Fifty entrepreneurs heard an economic analysis of the next five years and the thoughts of a remarkable businessman at a private function at the Oakley Hall Hotel near Basingstoke

Guests at the first private dinner for Southern Entrepreneurs, sponsored by EY and UBS, and organised by The Business Magazine, heard from Bill O’Neill, head of the UK investment office for UBS, and Will King, founder of King of Shaves.

O’Neill gave a post-election look at the UK economy, considering hurdles the next five years might present.

Despite the Conservative’s 12-strong majority, he expected changes, pointing to the 21 by-elections during the last Parliament with five seats lost to the last Government.

Fiscal policy would be key but with a planned 30% cut in spending, he told guests: “There’s a lot of speculation about how plausible this is.” He saw no immediate interest rate rises and expected the UK would remain friendly to investment markets.

A single government (rather than coalition) offers clarity but less certainty surrounds the issue of EU membership. The referendum,
he believed, might be next autumn – ahead of elections in France and Germany in 2017. He believed Britain would vote
to stay in.

Currency markets had yet to respond to EU uncertainty but he warned volatility could emerge. However, should Britain come out, much depended on what kind of relationship existed after exit, notably if the country remained part of the European Economic Area.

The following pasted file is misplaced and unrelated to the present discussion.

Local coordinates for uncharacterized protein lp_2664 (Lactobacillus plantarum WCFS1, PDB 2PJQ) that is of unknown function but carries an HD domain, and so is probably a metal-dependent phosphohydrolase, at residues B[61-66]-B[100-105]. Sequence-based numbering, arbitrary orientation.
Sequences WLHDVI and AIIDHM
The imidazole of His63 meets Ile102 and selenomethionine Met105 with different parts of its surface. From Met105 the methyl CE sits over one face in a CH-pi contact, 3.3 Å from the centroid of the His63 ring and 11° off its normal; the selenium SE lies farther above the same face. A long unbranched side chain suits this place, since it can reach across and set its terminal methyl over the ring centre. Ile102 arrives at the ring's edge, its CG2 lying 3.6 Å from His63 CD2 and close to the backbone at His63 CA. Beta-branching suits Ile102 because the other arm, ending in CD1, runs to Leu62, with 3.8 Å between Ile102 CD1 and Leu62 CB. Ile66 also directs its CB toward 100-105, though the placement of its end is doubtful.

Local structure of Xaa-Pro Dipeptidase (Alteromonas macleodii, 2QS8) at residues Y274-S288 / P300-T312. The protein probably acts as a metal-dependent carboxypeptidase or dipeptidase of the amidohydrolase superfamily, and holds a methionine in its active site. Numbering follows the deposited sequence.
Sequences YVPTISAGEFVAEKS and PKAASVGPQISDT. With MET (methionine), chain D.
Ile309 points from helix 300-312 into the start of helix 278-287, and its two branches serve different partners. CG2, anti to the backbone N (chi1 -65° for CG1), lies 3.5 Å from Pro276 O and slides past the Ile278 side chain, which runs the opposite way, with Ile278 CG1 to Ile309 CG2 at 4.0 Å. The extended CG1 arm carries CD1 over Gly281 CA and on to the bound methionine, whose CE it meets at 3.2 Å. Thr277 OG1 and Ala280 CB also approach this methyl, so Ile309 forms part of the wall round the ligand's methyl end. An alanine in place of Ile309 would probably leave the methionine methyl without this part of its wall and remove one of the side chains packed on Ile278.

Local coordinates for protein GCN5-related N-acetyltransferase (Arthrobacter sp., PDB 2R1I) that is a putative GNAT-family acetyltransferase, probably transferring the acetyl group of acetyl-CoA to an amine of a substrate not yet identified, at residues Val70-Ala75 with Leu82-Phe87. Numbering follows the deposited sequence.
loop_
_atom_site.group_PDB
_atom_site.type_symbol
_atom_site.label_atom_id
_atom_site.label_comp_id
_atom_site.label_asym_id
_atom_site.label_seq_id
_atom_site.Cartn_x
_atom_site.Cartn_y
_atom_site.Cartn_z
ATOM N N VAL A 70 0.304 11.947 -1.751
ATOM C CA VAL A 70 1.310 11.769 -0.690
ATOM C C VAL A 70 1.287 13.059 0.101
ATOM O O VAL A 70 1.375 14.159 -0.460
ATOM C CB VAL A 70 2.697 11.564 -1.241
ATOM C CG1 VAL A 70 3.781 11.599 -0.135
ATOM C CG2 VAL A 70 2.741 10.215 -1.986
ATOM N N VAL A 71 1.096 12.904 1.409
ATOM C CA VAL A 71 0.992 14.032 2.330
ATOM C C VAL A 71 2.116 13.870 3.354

But he was upbeat about the economy, highlighting low mortgage rates, low oil prices,

recovering exports and fiscal tightening. Now was the time, he said, to invest in ‘people, skills and kit’.

“We are still in a very strong position internationally – 2.5% growth may not look that great compared to the boom times but it is compared to the rest of the world.”

Will King founded King of Shaves after developing an oil which prevented rashes, something he suffered from himself. He took on brands such as Gillette and Palmolive but his products were different and his prices low.

The concept of change was a central theme. As he put it: “Embrace change as a constant. Then you will never be afraid of change.”

He launched in the early 1990s after losing his jobin advertising sales. Had he been starting now he believes he could have moved quicker.

He said: “It’s never been easier to start a business than it is today. What you can do in four hours used to take weeks and months.“

But he warned: “If it’s easy for you then it’s easy for everybody else. Competition is stronger than it was 20 years ago.”

He provided a fragrance for Ted Baker and has long been in major retailers, but he has now stepped back from the business. The company continues thanks to finding the right people to run it, highlighting his CEO, Andy Hill.

He added: “I’m a great believer in ‘delegreation’ – delegating to great people.”

A prize draw, for the use of a Bentley Continental for a day, courtesy of Bentley Berkshire, and dinner, bed and breakfast, courtesy of Oakley Hall, was won by Karen Waldron, founder of The Barber Shop Group. The draw raised a total of £440 for the supported charity, Brain Tumour Research.